[time-nuts] You can build a fountain from the things you find at home...

Magnus Danielson magnus at rubidium.dyndns.org
Sat Oct 1 09:22:45 UTC 2011

On 01/10/11 10:55, Attila Kinali wrote:
> On Tue, 27 Sep 2011 22:11:57 +0200
> Magnus Danielson<magnus at rubidium.dyndns.org>  wrote:
>> A hydrogen maser would be possible if you can tool such large
>> structures. The glaswork might be a challenge and also the magnet assembly.
> What is difficult about the magnet assembly?

You need to create a good gradient magnetic field to cause separation. 
This was in fact a problem which wasn't realized until Stern hooked up 
with Gernlach who had the magnets needed. Look up the Stern-Gernlach 
experiment as it is valid for all beams and the H-maser style of storage 
box masers.

If you want to avoid this you would have to use optical pumping. This is 
what the rubidium gas cell maser uses. Today you can use optical pumping 
using lasers which both require care in polarity issues (which the 
rubidium pumping doesn't need to bother with) as well as locking up on 
the frequency. See for instance the CSAC papers where this is done to 
cesium in a cesium gas cell assembly. It has also been done in the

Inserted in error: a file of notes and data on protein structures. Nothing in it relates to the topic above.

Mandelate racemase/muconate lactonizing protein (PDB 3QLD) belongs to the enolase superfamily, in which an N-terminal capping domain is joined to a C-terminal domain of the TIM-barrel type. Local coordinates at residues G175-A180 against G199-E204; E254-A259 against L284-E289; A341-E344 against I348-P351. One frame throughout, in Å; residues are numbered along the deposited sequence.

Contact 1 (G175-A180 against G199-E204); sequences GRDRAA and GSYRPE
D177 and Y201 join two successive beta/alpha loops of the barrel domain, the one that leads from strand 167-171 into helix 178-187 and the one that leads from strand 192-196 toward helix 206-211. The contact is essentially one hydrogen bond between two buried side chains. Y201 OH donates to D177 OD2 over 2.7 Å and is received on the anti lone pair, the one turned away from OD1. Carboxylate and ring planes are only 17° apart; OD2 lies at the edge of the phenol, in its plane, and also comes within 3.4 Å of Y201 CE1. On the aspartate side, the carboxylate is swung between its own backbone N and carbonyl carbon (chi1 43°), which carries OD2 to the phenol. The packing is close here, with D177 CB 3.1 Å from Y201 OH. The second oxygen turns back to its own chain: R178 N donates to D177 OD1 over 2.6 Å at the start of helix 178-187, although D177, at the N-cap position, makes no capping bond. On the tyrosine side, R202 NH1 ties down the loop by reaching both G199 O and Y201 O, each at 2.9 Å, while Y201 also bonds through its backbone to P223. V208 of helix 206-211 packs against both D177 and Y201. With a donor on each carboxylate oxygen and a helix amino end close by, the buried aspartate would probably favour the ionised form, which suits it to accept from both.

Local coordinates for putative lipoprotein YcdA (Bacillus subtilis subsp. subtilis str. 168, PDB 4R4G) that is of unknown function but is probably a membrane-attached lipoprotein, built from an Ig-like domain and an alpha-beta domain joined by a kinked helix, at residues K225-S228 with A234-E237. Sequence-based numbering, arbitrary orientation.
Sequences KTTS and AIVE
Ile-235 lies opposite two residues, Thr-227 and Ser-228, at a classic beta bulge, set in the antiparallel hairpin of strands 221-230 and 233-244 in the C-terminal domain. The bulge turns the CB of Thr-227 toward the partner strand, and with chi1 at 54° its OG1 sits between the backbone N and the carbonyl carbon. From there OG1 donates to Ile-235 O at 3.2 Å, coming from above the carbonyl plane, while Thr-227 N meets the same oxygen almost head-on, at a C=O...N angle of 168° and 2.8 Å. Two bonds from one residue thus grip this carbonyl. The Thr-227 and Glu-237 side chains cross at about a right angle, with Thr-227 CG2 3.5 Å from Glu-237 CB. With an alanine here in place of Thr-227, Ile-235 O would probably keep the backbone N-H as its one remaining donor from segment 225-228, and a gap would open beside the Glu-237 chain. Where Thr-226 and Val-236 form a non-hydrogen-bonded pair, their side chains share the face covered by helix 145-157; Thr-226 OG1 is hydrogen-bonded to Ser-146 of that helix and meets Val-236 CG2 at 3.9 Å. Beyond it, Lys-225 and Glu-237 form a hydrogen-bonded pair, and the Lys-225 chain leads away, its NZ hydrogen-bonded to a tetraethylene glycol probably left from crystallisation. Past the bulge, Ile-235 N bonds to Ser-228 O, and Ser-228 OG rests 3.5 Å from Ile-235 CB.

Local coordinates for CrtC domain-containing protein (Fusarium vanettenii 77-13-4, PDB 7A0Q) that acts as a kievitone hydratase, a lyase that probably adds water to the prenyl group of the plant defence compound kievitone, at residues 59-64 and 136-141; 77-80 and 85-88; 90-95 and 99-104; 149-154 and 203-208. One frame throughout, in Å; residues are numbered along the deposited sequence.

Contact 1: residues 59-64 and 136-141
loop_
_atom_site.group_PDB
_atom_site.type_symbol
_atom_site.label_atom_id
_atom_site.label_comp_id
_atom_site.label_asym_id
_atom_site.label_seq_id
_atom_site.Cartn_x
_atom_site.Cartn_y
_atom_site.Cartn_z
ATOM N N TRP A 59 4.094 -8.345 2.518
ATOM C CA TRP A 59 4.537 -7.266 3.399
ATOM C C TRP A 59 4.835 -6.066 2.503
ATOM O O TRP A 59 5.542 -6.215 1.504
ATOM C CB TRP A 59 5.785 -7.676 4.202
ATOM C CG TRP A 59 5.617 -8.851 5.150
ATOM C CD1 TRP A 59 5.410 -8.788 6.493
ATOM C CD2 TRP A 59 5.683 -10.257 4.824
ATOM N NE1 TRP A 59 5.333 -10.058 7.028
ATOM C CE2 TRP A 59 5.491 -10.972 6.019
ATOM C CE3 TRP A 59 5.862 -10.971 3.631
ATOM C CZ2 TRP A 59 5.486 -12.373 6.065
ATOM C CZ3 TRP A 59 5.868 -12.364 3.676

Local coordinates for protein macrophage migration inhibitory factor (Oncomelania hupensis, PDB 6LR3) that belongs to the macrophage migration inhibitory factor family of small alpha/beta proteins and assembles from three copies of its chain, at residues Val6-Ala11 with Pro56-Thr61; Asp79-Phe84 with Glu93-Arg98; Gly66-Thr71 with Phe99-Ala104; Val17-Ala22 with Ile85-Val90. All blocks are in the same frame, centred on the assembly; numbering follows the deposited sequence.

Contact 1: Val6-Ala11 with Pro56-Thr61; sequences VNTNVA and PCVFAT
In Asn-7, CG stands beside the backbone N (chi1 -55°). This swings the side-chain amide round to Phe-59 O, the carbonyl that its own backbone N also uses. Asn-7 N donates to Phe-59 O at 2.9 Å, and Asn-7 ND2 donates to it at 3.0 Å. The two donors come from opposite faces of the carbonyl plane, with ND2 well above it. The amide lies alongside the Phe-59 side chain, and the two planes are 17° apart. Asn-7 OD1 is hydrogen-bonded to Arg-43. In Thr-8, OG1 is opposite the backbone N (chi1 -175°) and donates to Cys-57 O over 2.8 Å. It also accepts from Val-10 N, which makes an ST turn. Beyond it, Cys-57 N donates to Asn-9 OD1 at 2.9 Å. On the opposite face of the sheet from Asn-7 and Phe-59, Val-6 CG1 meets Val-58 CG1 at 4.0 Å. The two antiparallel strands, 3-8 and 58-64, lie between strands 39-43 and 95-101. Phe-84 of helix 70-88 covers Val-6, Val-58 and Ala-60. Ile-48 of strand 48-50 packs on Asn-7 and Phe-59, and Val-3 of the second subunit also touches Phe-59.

NIST-7 cesium beam.

>> A variant which might be of interest is ion traps. Should not need that
>> complex mechanics even if it has some challenges.
> Scratch that. Building traps requires highly controlled magnetic fields
> with precisly defined gradients, tunable lasers and stuff like that.
> Nothing you can get your hands on easily. And probably not something
> you can get working unless someone shows you how to do it.

In that case you run into the same problems again then.

>> Trying to approach any of these would require reading up on a large
>> number of articles and patents to kind of "learn" the field. In alla of
>> these, getting full performance would involved much effort.
> I wouldnt try to read patents. These are convoluted beasts, written by lawyers
> for lawyers. If you want to understand the technology, read the papers. Most
> of them are eithe freely available or for a small fee. If you have a good
> university nearby you can find them for sure in the physics library.

Having read some of the patents I know that they can be quite 
descriptive. There is a new tradition in patent-writing which you are 
refering to, but that is rare with older patents.


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